Chicago whistleblower: City employee wasting taxpayer money

The shortest distance between two points is a straight line.

Simple enough, but that is not always the case if you're working for the city of Chicago.

A whistleblower who works for the water department said he was taken on a wild ride recently by a co-worker who wanted to kill time.

FOX 32: "Why'd you decide to blow the whistle?"

"Well this guy is wasting taxpayer's money. He's wasting fuel on trucks," said Bruce Randazzo.

Randazzo is a 15 year employee of the city's Department of Water Management. He sent a letter earlier this month to the department's commissioner, complaining about what happened during the early morning hours of April 4th.

Randazzo was teamed up with a water department plumber on an inspection team. He said they were given a list of 20 or so Northside addresses to check overnight for reports of water leaks in the street or broken sewers, none with priority.

FOX 32: "He told you where to go?"

"He tells me where to go and I wrote down a location," Randazzo said.

With Randazzo driving, the truck left the Sunnyside Yard on the Northwest Side shortly before midnight. His partner ordered him to drive, zig-zagging back and forth and up and down across the Northside district for hours. Randazzo said his partner was dividing up addresses that in some cases were just a couple blocks apart.

FOX 32: "What's going through your mind as you're driving all these long distances?"

"That this guy's screwing around. He's not wanting to do his job. He's wanting to waste time," Randazzo said.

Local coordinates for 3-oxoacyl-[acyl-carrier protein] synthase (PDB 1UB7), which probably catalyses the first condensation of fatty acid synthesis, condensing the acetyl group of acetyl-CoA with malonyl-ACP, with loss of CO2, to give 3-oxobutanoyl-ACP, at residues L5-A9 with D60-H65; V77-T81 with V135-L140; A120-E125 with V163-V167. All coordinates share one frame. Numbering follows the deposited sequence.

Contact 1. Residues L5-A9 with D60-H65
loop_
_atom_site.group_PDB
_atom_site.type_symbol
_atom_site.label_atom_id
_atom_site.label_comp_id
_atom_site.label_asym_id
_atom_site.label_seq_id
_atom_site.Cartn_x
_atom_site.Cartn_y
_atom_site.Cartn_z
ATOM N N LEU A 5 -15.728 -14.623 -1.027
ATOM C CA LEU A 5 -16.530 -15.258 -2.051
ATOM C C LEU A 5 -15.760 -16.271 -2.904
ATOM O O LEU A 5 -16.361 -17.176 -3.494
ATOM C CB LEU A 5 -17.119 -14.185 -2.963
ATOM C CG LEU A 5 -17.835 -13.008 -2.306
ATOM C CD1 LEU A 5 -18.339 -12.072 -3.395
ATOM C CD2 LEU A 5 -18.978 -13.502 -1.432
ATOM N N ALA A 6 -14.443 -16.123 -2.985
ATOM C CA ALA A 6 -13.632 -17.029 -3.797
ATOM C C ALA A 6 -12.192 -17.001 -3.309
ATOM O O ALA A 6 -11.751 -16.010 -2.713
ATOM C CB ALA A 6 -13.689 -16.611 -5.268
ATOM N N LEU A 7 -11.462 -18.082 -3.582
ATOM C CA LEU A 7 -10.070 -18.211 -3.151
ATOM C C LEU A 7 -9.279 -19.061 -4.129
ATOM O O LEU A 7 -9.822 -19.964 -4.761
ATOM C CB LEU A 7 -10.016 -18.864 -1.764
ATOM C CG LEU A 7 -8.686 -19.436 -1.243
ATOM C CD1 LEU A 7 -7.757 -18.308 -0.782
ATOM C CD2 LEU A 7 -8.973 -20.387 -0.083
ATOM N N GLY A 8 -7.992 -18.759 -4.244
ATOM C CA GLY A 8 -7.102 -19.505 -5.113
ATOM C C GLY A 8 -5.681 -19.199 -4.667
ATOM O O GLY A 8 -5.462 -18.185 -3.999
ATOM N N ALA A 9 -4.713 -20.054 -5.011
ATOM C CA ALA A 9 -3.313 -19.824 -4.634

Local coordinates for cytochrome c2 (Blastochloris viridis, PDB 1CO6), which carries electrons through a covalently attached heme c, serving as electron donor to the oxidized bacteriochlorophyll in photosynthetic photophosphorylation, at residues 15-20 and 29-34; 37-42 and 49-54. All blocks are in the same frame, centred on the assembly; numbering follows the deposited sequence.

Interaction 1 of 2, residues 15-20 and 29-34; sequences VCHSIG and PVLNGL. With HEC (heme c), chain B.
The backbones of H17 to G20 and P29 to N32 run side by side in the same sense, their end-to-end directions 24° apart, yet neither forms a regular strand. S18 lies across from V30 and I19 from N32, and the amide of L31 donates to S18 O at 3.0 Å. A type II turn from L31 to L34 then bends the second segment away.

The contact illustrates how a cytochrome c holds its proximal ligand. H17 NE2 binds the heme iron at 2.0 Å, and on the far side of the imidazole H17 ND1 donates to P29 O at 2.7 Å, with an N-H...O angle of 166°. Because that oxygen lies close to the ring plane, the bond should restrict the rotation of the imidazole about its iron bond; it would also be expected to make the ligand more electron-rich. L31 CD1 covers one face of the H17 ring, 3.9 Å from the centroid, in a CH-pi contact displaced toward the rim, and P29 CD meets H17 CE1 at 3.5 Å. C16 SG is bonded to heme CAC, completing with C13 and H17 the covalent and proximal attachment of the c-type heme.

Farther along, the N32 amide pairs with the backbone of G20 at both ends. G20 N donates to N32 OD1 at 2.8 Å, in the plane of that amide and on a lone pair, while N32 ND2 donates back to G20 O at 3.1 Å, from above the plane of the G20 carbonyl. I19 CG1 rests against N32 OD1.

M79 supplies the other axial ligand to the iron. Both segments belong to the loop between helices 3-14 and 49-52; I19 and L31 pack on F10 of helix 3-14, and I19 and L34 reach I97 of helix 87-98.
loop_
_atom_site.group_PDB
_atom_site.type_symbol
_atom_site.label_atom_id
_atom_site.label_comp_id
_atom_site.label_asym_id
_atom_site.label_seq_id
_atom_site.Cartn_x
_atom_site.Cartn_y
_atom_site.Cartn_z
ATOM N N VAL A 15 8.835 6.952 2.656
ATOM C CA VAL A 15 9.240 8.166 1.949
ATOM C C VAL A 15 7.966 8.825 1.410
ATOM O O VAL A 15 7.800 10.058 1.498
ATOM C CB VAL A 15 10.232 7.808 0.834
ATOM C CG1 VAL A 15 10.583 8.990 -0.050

According to Randazzo's vehicle log that night: the inspection team drove for four hours and 17 minutes, did inspections and took breaks totaling an hour and 28 minutes, and put 69 miles on their city truck.

FOX 32: "How long should this route have taken you?"

"About two hours," Randazzo said.

FOX 32: "You could have done it in two hours?"

"Two hours, two and a half hours it would have been done. And then we would have done more," he added.

So, FOX 32 checked it out ourselves. But this time we used GPS to organize the route and minimize the distance between stops.

Instead of a 69 mile trip, FOX 32's odometer read 29 miles. And instead of driving for more than four hours, we made the trip in heavier traffic in just an hour and 51 minutes.

Randazzo said it's happened multiple times with this co-worker, and he even wrote on the vehicle log that his partner picked the route.

FOX 32: "You talk to your bosses about this?"

"Oh I talked to the boss. The boss told me to leave him alone. He's a good guy. I showed him my sheet. I said this is ridiculous. He says get out of here, don't come back with this complaint no more," Randazzo said.

A water department spokesman said the boss denies having that conversation with Randazzo.

In a statement the spokesman said the department "... takes these allegations seriously and is currently looking into the matter....the urgency of each call for service takes priority over its proximity to other calls for service. Based on professional experience and expertise, it is up to the plumber foreman of the crew to prioritize the assigned workload for each shift."

Randazzo said on that particular night there were no emergencies, and none of the calls were prioritized, which is something the city denies.